According to an English Housing Survey (2014/5) over 75% of the 23.4 million homes in England are over 40 years old, over 56% are over 55 years old and more than a fifth of occupied houses are over 100 years old.  Precast concrete pipeline systems have a design life of over 100 years so can easy match the service life required by the housing market.

Do you want to know more?  If so, please contact Billy Fairhurst on 07870 984 109 or email him at william.fairhurst@marshalls.co.uk

New funding released to protect from flooding

The National Flood and Coastal Erosion Risk Management Strategy for England has identified ways in which we can adjust to the threat of flooding and coastal change. 

This includes a commitment for the Risk Management Authorities to mainstream property flood resilience measures that can reduce flood damages and enable faster recovery for local communities;

As part of this commitment, the Government has set out measures, including investment of £5.2 billion to create around 2,000 new flood and coastal defences to better protect 336,00 properties in England by 2027.

The plans also include £200 million for innovative projects such as sustainable drainage systems (SuDS) and nature-based solutions like temporary or permanent water storage areas, which also boost wildlife.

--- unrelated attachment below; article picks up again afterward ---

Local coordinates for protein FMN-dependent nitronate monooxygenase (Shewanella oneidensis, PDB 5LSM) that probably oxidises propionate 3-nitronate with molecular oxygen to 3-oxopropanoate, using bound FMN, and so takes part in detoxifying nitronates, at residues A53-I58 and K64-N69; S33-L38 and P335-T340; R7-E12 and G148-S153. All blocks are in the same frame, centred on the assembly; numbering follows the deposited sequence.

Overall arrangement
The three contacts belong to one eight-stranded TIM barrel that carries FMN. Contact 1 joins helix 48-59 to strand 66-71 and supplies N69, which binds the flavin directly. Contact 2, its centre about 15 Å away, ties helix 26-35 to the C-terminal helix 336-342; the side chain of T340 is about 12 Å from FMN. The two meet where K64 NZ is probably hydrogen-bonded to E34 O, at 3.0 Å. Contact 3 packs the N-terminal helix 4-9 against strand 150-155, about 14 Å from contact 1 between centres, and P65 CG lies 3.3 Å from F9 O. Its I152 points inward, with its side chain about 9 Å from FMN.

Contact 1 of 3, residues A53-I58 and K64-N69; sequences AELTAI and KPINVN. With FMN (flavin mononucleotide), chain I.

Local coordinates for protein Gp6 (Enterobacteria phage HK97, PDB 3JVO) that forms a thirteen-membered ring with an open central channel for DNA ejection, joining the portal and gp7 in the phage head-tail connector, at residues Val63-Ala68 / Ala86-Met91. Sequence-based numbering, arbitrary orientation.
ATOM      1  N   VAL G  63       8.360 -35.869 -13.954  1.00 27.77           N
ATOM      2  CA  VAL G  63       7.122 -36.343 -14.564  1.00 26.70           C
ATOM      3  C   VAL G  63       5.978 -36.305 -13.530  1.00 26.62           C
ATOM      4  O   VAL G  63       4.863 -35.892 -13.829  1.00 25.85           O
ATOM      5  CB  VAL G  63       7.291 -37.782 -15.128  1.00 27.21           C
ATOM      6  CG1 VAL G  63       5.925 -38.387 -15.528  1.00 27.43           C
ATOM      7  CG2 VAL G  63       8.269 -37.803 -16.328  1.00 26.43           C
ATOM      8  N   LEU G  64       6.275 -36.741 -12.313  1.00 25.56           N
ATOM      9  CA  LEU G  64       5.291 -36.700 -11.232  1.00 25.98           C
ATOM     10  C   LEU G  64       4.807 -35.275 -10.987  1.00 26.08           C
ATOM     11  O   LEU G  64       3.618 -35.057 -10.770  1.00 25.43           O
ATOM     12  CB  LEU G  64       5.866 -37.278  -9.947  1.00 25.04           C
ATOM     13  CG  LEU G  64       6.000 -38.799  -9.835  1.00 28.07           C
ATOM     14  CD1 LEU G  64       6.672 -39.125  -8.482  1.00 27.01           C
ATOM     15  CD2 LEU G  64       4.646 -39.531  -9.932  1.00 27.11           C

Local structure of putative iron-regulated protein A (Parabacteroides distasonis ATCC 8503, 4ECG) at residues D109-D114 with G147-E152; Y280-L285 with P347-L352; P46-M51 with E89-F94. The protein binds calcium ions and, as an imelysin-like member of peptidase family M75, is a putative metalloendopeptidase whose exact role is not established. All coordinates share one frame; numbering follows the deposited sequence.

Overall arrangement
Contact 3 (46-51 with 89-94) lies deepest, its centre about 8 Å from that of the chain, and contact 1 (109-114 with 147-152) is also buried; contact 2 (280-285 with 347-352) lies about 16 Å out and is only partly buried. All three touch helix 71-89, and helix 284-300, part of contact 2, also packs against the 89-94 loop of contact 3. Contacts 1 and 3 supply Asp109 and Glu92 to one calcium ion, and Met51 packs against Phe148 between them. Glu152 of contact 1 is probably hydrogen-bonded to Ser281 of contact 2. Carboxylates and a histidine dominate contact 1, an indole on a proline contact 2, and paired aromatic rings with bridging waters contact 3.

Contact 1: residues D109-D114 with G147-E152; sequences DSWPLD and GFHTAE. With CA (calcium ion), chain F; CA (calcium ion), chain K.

These will support 25 areas at risk of flooding to test and demonstrate innovative actions to adapt to a changing climate and improve their resilience.

In addition, up to £170 million is to be spent to accelerate work on shovel-ready flood defence schemes that will begin construction in 2020 or 2021.

So how can we help with protecting against flooding?

We offer a host of below ground water management solutions, which include the capture, control, conveyance, storage (attenuate), treatment and discharge (release) back into the watercourse and the major benefit of using precast SuDS solutions (Sustainable Drainage Systems) is that you can build on top of them so there is no loss of land-take.

Using a precast concrete solution minimises the growth of algae and therefore doesn’t impact on the efficiency of control systems, such as pumps and valves within the storage tank and those supplied by Marshalls CPM have a 100 year design lifecycle so will not need replacing giving you peace of mind.